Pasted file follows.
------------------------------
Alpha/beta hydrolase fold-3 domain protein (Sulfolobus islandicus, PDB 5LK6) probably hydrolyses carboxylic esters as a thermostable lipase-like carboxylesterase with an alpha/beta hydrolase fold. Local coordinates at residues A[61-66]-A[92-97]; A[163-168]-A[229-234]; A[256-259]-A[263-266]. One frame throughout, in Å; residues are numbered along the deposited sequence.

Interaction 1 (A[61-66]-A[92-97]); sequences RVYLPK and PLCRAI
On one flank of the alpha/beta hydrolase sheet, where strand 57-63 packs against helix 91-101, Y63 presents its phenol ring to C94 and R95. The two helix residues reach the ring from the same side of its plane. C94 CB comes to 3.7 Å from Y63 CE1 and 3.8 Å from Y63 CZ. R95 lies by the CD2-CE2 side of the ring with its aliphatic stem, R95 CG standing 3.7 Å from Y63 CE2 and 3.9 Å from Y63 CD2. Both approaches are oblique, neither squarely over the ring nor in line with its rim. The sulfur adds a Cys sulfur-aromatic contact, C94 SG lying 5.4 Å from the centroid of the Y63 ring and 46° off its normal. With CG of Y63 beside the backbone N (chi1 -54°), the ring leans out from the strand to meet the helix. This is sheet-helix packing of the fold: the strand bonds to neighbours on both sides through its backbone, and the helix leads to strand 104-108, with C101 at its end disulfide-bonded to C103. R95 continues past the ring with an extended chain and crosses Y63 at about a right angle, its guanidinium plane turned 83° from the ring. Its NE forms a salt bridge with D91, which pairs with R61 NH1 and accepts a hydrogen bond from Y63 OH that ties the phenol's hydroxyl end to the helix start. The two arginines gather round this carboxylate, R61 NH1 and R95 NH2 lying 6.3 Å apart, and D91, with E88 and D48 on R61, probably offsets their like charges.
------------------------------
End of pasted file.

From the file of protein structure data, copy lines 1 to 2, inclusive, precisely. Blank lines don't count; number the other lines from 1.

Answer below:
Alpha/beta hydrolase fold-3 domain protein (Sulfolobus islandicus, PDB 5LK6) probably hydrolyses carboxylic esters as a thermostable lipase-like carboxylesterase with an alpha/beta hydrolase fold. Local coordinates at residues A[61-66]-A[92-97]; A[163-168]-A[229-234]; A[256-259]-A[263-266]. One frame throughout, in Å; residues are numbered along the deposited sequence.

Interaction 1 (A[61-66]-A[92-97]); sequences RVYLPK and PLCRAI